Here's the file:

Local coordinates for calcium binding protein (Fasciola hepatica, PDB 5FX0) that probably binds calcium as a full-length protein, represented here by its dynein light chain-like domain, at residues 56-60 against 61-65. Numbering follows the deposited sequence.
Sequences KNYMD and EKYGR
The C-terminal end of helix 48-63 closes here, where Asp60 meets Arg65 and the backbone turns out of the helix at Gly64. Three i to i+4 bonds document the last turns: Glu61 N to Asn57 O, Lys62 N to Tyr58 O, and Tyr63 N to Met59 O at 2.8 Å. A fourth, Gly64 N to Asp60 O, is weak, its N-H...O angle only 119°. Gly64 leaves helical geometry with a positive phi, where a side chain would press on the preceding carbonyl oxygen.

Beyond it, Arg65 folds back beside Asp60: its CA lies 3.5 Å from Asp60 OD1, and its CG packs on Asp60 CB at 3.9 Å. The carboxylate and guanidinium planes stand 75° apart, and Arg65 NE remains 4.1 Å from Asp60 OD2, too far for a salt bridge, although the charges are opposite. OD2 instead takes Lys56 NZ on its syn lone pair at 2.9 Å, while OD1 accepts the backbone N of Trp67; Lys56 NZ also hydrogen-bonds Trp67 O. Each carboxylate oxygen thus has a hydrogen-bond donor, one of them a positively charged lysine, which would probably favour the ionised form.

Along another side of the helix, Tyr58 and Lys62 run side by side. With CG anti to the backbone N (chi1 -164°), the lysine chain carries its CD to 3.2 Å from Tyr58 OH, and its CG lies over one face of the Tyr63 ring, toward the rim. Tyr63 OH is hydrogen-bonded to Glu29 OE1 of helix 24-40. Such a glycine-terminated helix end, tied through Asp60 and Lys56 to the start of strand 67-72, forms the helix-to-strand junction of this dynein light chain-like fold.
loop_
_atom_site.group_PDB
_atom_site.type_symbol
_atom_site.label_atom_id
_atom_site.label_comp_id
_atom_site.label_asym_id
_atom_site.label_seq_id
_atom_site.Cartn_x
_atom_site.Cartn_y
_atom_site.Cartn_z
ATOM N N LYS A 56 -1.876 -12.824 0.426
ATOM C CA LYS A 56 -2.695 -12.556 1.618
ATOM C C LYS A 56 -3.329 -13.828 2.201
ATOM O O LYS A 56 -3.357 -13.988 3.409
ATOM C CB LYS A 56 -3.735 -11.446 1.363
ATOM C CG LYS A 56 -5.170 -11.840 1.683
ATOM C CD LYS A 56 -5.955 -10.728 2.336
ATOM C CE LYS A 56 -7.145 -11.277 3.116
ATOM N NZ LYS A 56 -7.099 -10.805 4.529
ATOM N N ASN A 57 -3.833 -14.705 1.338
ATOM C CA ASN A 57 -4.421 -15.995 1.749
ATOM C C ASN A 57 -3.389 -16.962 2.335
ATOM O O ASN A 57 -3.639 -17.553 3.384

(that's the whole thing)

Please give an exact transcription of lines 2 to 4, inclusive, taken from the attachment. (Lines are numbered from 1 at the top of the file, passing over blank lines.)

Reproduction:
Sequences KNYMD and EKYGR
The C-terminal end of helix 48-63 closes here, where Asp60 meets Arg65 and the backbone turns out of the helix at Gly64. Three i to i+4 bonds document the last turns: Glu61 N to Asn57 O, Lys62 N to Tyr58 O, and Tyr63 N to Met59 O at 2.8 Å. A fourth, Gly64 N to Asp60 O, is weak, its N-H...O angle only 119°. Gly64 leaves helical geometry with a positive phi, where a side chain would press on the preceding carbonyl oxygen.

Beyond it, Arg65 folds back beside Asp60: its CA lies 3.5 Å from Asp60 OD1, and its CG packs on Asp60 CB at 3.9 Å. The carboxylate and guanidinium planes stand 75° apart, and Arg65 NE remains 4.1 Å from Asp60 OD2, too far for a salt bridge, although the charges are opposite. OD2 instead takes Lys56 NZ on its syn lone pair at 2.9 Å, while OD1 accepts the backbone N of Trp67; Lys56 NZ also hydrogen-bonds Trp67 O. Each carboxylate oxygen thus has a hydrogen-bond donor, one of them a positively charged lysine, which would probably favour the ionised form.